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Glowlight Tetra

Glowlight Tetra
Glowlight tetras (Hemigrammus erythrozonus) are from the Essiquibo basin in South America. They are small, peaceful fish that only reach a maximum size of about 1.5 inches (4 cm). Like the other tetras (e.g., cardinal, neon) they belong to the family Characidae.

The common name glowlight tetra is derived from the horizontal red stripe that extends from their midbody to the base of their tail. This stripe "glows" under the aquarium lights.

Glowlight tetras are shoaling fish that can easily be kept in a community tank as long as you don't keep them with other large or aggressive species. Because glowlights are shoaling fish you need to keep at least 4-6 glowlight tetras in your aquarium, otherwise they won't be happy fish.

Like most of the tetras they prefer soft, slightly acidic water (pH of 6.8), and a water temperature between 75-83 F or 24-28 C.

You should keep them in a well-planted aquarium. It is best to have the plants located at the sides and back of the tank so that they have plenty of swimming room.

They will eat flakes, frozen, freeze-dried, and live foods.

They are egglaying fish and will breed in the aquarium providing that the water conditions are right. Males and females are identical in coloration, but you can usually tell the females from the males because the males have a more slender body. This is because an adult female will be full of eggs.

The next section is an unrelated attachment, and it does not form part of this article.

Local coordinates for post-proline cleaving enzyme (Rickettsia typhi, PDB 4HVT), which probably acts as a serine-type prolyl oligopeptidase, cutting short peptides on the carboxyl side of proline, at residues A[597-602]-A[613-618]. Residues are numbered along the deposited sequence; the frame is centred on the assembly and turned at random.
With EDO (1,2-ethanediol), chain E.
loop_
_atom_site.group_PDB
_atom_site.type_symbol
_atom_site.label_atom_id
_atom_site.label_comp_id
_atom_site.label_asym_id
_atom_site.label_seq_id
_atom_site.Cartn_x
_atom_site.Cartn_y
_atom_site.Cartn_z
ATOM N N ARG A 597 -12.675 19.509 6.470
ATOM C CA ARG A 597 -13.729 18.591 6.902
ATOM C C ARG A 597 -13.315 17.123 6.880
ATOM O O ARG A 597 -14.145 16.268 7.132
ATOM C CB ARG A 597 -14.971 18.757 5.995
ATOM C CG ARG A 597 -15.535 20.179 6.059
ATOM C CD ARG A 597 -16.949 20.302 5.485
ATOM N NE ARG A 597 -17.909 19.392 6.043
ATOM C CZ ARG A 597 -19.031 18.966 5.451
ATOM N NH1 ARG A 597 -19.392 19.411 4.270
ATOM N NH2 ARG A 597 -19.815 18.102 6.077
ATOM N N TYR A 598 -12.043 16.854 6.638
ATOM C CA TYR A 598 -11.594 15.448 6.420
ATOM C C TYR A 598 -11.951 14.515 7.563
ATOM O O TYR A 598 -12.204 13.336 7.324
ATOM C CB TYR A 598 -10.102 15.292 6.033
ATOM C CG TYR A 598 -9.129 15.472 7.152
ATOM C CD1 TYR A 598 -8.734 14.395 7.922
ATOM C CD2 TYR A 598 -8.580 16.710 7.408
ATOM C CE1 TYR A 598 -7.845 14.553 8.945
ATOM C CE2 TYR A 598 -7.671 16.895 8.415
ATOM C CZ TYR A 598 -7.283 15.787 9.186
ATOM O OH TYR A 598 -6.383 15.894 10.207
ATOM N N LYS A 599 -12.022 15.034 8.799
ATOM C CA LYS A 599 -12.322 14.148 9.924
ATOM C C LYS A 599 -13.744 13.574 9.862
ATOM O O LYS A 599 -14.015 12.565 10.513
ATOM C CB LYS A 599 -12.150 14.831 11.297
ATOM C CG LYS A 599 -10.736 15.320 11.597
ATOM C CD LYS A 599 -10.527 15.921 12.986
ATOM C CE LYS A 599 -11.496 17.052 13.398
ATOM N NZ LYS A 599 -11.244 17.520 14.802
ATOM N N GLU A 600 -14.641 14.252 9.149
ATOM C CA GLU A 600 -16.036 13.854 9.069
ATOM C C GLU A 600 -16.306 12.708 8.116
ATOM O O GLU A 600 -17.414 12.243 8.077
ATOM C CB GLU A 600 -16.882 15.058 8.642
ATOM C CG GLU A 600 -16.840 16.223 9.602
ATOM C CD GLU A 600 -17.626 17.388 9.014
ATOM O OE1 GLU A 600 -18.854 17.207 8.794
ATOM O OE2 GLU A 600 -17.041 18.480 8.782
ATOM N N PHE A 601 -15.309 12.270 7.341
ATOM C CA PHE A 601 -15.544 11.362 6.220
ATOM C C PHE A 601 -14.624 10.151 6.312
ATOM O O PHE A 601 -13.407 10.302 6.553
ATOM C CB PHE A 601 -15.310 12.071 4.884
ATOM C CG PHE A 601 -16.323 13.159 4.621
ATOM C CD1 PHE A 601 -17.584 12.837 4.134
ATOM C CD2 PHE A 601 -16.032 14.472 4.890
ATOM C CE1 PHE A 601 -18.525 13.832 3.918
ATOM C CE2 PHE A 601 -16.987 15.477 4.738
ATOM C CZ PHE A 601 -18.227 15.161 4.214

To breed glowlight tetras put the breeding pair in a separate breeding tank. It is best to filter their water through peat. You should also provide plants in their tank, such as hornwort or other aquatic plants with fine leaves. During spawning they will scatter their eggs among the plants. Once spawning is complete remove the breeding pair or they will eat the eggs.

The fry will hatch in about 24 hours. They fry of tetras are generally very tiny. When the fry are free-swimming feed them liquid fry food for egglaying fish, infusoria, and rotifers. When the fry grow a little larger feed them newly hatched brine shrimp and powdered fish food for fry.

Source: http://www.aboutfishonline.com

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